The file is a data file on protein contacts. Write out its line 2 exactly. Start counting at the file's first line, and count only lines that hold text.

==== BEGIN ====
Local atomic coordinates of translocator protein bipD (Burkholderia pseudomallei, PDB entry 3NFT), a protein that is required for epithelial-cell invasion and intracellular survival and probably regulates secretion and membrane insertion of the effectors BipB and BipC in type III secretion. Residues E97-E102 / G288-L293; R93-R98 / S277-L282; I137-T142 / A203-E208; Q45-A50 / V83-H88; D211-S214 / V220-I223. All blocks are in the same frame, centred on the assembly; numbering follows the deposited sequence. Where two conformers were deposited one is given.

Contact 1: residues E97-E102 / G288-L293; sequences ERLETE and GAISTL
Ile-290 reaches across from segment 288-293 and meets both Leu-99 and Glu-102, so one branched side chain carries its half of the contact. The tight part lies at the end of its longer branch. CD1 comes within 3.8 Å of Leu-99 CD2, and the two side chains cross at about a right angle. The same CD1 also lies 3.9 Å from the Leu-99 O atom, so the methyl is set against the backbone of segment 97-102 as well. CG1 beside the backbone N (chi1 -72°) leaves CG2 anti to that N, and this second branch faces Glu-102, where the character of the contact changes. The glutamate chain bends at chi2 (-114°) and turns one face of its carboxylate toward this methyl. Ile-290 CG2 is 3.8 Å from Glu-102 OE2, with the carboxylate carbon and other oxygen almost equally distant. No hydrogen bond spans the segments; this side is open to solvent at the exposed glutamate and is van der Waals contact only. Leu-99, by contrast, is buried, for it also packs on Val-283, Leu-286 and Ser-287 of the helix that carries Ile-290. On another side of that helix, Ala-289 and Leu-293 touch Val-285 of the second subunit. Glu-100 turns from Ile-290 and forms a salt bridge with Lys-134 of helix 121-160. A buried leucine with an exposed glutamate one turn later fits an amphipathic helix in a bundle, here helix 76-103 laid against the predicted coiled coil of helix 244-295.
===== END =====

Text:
Contact 1: residues E97-E102 / G288-L293; sequences ERLETE and GAISTL